Reds-Nats blockbuster: Another look
Most scouts and executives say the Nationals got the better of their eight-player trade with the Reds, reasoning that the deal boils down to the Nats acquiring two 26-year-old position players, outfielder Austin Kearns and shortstop Felipe Lopez, for two middle-inning relievers, right-hander Gary Majewski and lefty Bill Bray.
"There's a very good chance Majewski and Bray might be non-tendered and be on the scrap heap three years from now," one rival GM says. "But Austin Kearns will play in an All-Star game in the next five years."
Not everyone, however, is convinced that the Reds fared poorly.
The dissenters view Kearns as overrated and injury-prone and Lopez as erratic and moody. Majewski, meanwhile, is good enough to have attracted the Braves' interest as a potential closer. And Bray is that rare lefty with two "plus" pitches, a 91-to-94 mph fastball and 81-to-84 mph slider.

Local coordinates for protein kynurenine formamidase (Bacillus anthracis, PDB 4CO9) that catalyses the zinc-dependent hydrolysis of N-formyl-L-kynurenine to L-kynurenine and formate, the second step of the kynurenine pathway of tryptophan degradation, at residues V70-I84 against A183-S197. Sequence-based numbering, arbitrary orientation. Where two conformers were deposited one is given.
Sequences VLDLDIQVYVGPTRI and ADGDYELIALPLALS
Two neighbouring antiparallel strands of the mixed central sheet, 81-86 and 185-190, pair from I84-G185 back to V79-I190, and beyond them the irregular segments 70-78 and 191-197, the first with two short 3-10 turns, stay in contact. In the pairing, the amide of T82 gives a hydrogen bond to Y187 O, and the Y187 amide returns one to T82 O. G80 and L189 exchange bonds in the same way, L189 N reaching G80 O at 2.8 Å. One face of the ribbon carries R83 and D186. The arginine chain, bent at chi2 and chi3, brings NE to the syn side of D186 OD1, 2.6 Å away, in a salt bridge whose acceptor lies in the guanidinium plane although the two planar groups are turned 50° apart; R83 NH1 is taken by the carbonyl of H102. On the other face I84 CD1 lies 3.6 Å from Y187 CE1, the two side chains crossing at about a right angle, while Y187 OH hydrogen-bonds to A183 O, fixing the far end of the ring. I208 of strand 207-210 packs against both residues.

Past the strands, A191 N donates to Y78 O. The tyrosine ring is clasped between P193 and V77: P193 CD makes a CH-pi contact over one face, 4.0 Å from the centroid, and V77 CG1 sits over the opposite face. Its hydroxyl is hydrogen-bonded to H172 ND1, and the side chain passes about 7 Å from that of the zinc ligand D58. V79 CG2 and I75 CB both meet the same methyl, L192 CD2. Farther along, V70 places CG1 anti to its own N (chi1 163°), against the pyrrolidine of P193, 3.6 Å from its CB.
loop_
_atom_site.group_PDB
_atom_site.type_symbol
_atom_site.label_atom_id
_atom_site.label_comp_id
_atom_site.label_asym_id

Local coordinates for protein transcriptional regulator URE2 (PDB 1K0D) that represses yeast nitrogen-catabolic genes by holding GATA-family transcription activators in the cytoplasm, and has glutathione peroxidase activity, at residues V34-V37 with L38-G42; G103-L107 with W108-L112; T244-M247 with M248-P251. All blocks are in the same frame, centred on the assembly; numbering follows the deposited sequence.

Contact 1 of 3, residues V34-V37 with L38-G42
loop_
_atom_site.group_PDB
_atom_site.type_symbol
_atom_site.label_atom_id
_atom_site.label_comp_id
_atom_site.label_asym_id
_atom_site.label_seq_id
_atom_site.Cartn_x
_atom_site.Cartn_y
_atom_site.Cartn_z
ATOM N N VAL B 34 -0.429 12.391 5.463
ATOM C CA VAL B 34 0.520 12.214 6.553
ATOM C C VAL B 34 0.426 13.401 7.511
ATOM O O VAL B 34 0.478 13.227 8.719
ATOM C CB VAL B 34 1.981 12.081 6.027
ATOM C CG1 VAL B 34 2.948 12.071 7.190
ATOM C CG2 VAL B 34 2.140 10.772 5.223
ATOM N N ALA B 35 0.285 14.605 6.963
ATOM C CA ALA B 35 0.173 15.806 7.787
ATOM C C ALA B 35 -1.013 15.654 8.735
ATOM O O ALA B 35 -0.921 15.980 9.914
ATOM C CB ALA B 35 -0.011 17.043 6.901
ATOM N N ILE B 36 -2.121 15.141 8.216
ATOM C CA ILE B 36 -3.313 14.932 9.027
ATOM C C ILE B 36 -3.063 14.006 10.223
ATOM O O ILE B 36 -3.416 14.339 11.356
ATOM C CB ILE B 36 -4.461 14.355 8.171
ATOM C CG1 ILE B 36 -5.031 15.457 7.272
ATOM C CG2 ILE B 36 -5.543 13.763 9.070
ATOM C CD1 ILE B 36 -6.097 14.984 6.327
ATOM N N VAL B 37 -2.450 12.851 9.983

The Reds also acquired shortstop Royce Clayton, a defensive upgrade over Lopez; Class AAA infielder Brendan Harris, a potential utility man; and Class A right-hander Daryl Thompson, a highly regarded 20-year-old prospect who underwent shoulder surgery last July, but is back to throwing 92 mph.
The trade provided the Reds with an immediate benefit, stabilizing their bullpen. Majewski will be under the team's control for four more seasons, Bray for five. Then again, few relievers provide consistency for that long a period. And for Kearns alone, the Reds likely could have acquired a starting pitcher.
On paper, it's advantage, Nationals, but trades don't always turn out as expected. Think back to Bowden's first move as Nats GM — infielder Maicer Izturis and outfielder Juan Rivera to the Angels for outfielder Jose Guillen. That deal sure looks good for the Angels now.
The salaries of Kearns and Lopez will rise sharply in arbitration the next two seasons. It remains to be seen whether the deal is one the Reds ultimately will regret.